|NAME:||Dean Curtis Bear Claw|
Dean Curtis Bear Claw is an enrolled member of the Crow Indian Nation of Montana where he was born and raised and is an award-winning film director. A graduate of Eastern Montana College, in the mid-1990s he received an M.A. in Visual Arts and Performance at New York University in New York City. Dean has also taught Native American Studies and History of the Civil Rights Movement at UC Berkeley.
Bear Claw is also a writer and collaborated on a University of New Mexico Publication titled "Richard Throssell: Crow Indian Photographer" (1996), among others. A leading figure in the world of indigenous media and aesthetics, he has appeared in prominent publications like Film Comment, Southwest Art, Native Peoples, The New Yorker, and, American Indian Journal, and, Indigenous Aesthetics, among others. In 1994, he was a Smithsonian Research Fellow at the National Museum of the American Indian, and, in 1995, a recipient of the United Nations Environmental Media Programmer Award, among others. He is also a screenwriter and is completing a dramatic screenplay titled Buffalo-boy. The story of the film is about an emotionally wounded Crow Indian protagonist’s spiritual journey toward healing, rediscovery and adventure in modern-day Crow reservation.
In 1991, he wrote, directed and co-edited, "Warrior Chiefs in a New Age," a documentary on the spiritual and cultural legacies of two early 20th Century transitional Crow leaders who lead their people into the new age of modernity. "Warrior Chiefs" has won a total of five national and international film awards including the 1991 Andris Slapinsh Memorial Prize with traveling camera, and, the Best Native Film Director prize at the Parnu International Film Festival in the former Soviet Republic of Estonia, among others. It was screened at the 1991 Sundance Film Festival with additional screenings in cities like Vienna, Paris, and, Rome. In addition, it was screened at the Museum of Modern Art, and, the Lincoln Center for the Performing Arts, National Gallery of Art, Palace of Fine Arts, and, the National Museum of the American Indian, among others. Bear Claw served as a consultant/advisor to film production projects like "Sesame Street," and, "Smoke Signals," among others. Bear Claw resides on the Crow Indian reservation with members of his family, friends and relatives.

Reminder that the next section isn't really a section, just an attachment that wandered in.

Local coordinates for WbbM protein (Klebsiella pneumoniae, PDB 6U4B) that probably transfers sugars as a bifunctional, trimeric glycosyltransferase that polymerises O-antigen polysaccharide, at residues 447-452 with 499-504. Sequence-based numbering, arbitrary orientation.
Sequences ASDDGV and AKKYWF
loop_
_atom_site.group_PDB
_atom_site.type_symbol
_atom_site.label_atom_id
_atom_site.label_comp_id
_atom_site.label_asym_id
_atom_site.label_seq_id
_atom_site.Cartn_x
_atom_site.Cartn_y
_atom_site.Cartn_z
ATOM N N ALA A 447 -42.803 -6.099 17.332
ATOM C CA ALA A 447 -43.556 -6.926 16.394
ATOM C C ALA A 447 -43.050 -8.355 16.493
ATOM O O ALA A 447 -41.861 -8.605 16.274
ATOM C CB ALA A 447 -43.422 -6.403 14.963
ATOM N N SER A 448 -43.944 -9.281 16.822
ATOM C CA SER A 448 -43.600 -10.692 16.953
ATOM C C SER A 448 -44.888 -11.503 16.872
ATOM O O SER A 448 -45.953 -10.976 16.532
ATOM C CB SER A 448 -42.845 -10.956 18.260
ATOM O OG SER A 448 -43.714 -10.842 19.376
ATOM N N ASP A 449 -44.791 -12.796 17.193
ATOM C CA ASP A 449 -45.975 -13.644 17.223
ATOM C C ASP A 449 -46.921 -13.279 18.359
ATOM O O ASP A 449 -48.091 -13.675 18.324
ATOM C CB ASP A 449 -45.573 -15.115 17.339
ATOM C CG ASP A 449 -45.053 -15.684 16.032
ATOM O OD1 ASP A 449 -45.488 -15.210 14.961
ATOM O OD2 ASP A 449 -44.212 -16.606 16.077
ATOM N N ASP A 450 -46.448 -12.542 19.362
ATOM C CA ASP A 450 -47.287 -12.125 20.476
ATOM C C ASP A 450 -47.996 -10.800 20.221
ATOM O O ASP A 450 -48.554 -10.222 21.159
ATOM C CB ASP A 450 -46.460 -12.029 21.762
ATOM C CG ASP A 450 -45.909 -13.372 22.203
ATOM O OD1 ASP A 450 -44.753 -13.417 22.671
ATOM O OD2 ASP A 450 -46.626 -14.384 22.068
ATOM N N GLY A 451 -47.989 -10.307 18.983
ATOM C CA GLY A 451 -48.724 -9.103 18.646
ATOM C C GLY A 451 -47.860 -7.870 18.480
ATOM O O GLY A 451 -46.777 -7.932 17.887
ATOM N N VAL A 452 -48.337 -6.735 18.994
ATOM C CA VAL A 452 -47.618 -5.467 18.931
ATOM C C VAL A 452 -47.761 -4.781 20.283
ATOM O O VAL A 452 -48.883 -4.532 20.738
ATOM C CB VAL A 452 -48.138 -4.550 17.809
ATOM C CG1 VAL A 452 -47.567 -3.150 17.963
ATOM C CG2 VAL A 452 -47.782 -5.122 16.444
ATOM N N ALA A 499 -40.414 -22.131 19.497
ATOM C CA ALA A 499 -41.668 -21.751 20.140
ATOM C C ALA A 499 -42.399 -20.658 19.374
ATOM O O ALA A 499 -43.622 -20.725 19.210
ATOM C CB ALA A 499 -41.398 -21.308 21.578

Bear Claw is also a board member of the Montana Governor's Film Advisory Board, whose mission is to bring major film productions to the state of Montana and its six Indian reservations.
"Warrior of the Large Beaked Bird" (Documentary in progress)
"Warrior Chiefs in a New Age" (1991)
* Best Short Documentary Prize, American Indian Film and Video Festival, the Palace of Fine Arts, San Francisco, California, 1992
* Kaplan Penthouse Award, Wind and Glacier Film and Video Festival, Lincoln Center for the Performing Arts, New York, New York, 1992
* Best Native Filmmaker Prize, Parnu International Film Festival, Parnu, Estonia USSR, 1991
* Best of the New Visionaries, Two Rivers Film and Video Festival, Minneapolis, Minnesota, 1991
* Andris Slapinsh Memorial Prize, Parnu International Film Festival, Parnu, Estonia USSR, 1991
Artistic Honors & Awards:
1999 - Individual Artists Award, New York State Council on the Arts (NYSCA)
1998 - Gifted Media makers Category, Rockefeller Foundation, (nominee)
1995 - First Americans in the Arts Scholarship
1989-90 - Native Voice Public Television Workshop Production Grant
1996- Doctoral Candidate, Ethnic Studies, University of California, Berkeley, California
Dissertation: "Collecting Culture: George Heye, Crow Indian Society, and New York City during the Roaring Twenties"
1994-1996 - Graduate Work in Film and Performing Arts, New York University, New York, New York
1984-1988 - B. A., Communication Arts, Eastern Montana College, Billings, Montana
"The Problem of Economic Colonialism on the Crow Indian Reservation and Its Proposed Solutions: A Study" (unpublished) 1998
Richard Throssell: Crow Indian Photographer, University of New Mexico Press, 1997
(co-authored with Peggy Albright, Dr. Barney Old Coyote and Mardell Plain Feather)
The Sacred Circle, Turtle Quarterly, Niagara Falls, New York 1994
Native Crow Indian Speaker & Traditional sign language
References: Available Upon Request